“I taught him how to cut hair and at first he didn’t take to it but eventually he got in and came into the business with me,” Samuel Simpson said.

A handful of mourners carrying candles showed up at Strickly Skillz Tuesday morning to pay tribute to Simpson.

“He’s wonderful,” said customer Emily Laguerre, 51.

“He’ll never say no, even if you don’t have the money. He’ll say pay me next week ... It’s so sad to see life taken like this.”

Simpson had racked up more than 16,000 followers on Instagram where he often posted photos of his barbershop handiwork.

“May the spineless bastard who took you have no peace for the rest of their sorry ass life,” one of his followers wrote Tuesday.

Jul-25-2017 519 0
Lucky Whitehead was telling the TRUTH -- he was not the man arrested for shoplifting on June 22, this according to Prince William County officials who say the REAL perp was an imposter.

We spoke with Commonwealth's attorney, Paul Ebert, who says the case against ex-Dallas Cowboys WR Lucky Whitehead has been dropped after an internal investigation into the arrest.

Long story short ... Ebert says the man was only "verbally identified" by the arresting officer at the crime scene. The arrestee did not have I.D. on him.

The man told cops he was Lucky Whitehead and gave them Lucky's information including birthday and social security number, Ebert says.

The officers ran the information through the DMV system and believed the man they had arrested the matched the photo of "Lucky Whitehead" that was on file.

After Lucky publicly declared his innocence, claiming he wasn't even in the state of Virgnia at the time of the arrest, officers went back and reviewed surveillance video at the convenience store. Footage showed the suspect was NOT Lucky Whitehead.

Cops are now on the hunt for the man in the video.

Lucky's agent, Dave Rich, tells TMZ Sports, "Lucky is thrilled justice was served and his name was cleared. It's a shame that he came into town to do a camp for kids and he ended up getting cut by his professional football team."

The Prince William County Police Dept. has also issued a statement:

"Upon reviewing the June 22, 2017 arrest of an individual named 'Rodney Darnell Whitehead, Jr.', the police department is confident that the man charged with petit larceny, and who is subsequently being sought on an active warrant for failure to appear in court, is not Lucky Whitehead of the Dallas Cowboys."

"The man charged on the morning of June 22 was not in possession of identification at the time of the encounter; however, did verbally provide identifying information to officers, which included a name, date of birth, and social security number matching that of Rodney Darnell Whitehead, Jr."

"Officers then checked this information through the Virginia Department of Motor Vehicles (DMV) database. The DMV photo on file was then used to compare to the man who was in custody."

"Officers acted in good faith that, at the time, the man in custody was the same man matching the information provided. At this point, the police department is also confident in confirming that Mr. Whitehead’s identify was falsely provided to police during the investigation."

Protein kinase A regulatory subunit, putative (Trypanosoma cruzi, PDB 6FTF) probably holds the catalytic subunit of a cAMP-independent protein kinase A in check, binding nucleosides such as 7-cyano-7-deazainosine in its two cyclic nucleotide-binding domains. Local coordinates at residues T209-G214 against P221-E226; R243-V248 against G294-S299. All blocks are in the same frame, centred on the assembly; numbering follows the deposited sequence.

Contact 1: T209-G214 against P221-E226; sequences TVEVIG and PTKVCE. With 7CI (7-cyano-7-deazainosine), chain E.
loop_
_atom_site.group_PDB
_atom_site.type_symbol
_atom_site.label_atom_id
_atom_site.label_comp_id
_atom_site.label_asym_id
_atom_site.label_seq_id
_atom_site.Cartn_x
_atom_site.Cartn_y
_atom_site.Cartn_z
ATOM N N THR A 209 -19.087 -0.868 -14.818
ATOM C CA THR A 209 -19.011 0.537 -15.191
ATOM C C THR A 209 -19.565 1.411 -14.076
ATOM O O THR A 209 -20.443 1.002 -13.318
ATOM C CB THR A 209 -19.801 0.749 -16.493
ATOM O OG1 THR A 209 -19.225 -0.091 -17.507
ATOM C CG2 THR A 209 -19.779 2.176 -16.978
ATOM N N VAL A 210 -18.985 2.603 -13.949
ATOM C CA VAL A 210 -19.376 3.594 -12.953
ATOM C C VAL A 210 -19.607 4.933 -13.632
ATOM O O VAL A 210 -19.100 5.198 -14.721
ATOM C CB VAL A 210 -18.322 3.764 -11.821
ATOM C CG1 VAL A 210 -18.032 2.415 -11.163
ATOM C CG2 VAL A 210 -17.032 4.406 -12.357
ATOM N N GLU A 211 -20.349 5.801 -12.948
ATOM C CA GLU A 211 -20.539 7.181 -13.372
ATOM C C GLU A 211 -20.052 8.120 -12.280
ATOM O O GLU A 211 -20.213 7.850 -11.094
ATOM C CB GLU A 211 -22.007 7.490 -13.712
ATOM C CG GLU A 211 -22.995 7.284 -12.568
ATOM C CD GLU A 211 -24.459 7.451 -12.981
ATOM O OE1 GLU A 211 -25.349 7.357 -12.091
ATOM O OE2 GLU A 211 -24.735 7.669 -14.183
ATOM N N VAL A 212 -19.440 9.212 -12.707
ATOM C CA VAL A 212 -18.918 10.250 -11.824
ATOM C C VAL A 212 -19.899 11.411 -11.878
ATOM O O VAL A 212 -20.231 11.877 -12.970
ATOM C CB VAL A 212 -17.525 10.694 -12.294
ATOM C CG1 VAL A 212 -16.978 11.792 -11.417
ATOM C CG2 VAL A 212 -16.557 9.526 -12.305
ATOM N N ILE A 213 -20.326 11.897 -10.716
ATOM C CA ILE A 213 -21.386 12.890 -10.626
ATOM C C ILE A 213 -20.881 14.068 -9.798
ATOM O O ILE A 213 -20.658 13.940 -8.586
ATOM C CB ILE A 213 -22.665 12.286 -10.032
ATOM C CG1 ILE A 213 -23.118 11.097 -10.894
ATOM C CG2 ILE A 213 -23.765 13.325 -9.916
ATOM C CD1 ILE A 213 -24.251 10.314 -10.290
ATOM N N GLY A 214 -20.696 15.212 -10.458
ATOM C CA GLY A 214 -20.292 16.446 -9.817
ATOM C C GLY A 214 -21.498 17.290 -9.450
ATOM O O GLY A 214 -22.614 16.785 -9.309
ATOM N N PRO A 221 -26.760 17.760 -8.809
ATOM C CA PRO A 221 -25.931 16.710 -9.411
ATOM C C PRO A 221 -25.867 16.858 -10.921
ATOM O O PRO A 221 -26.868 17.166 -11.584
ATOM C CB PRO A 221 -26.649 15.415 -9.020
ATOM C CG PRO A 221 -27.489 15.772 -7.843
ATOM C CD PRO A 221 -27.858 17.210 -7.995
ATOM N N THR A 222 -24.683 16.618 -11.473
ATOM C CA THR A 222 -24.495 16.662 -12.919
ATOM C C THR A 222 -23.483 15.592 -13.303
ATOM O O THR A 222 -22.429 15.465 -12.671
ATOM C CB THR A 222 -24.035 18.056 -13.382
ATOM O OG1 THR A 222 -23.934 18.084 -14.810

"The police department is currently seeking the identity of the man involved in the incident. Since the identifying information provided by the arrestee during the investigation was apparently false, the police department is working with the Prince William County Commonwealth Attorney’s Office to clear Mr. Whitehead from this investigation."

"The police department regrets the impact these events had on Mr. Whitehead and his family."

Andrew J. Goudsward Jul-21-2017 103 0
A week after the murder of 11-year-old AbbieGail "Abbie" Smith in New Jersey, the girl's grief-stricken father and sister in Jamaica made an impassioned plea to President Trump to allow them into the United States to attend the girl's funeral Monday.

In an exclusive video to APP.com, father Kenroy Smith tearfully asked Trump to intervene after AbbieGail's older sister Kenish had her visa application denied. The visa for Kenroy, who had previously been deported from the U.S. on a drug charge 16 years ago, remained in limbo.

The Smiths said they were desperate to come to Keansburg to pay their final respects to AbbieGail and to see where she had been fatally stabbed last week. They feared they would miss their only chance to say goodbye.

"My dear little AbbieGail was taken away and I need to pay my last respects to her," Kenroy Smith said breaking down in tears. "That's all I'm asking."

Kenish, the sister, said her temporary visa application was rejected Wednesday. She said she wasn't given a reason, but officials at the U.S. Embassy in Kingston, Jamaica, questioned her about her occupation as a cosmetologist and her ties to her home country before making the decision.
Kenish said she showed officials AbbieGail's death certificate and a letter from the Monmouth County Prosecutor's Office, but she was still turned down for a visa.

A State Department official said visa applications are judged on a case-by-case basis and the department doesn't comment on individual cases.

"AbbieGail Smith needs her sister there at the moment," she said. "Who's going to stand up for us? We have no control. We can't do it on our own."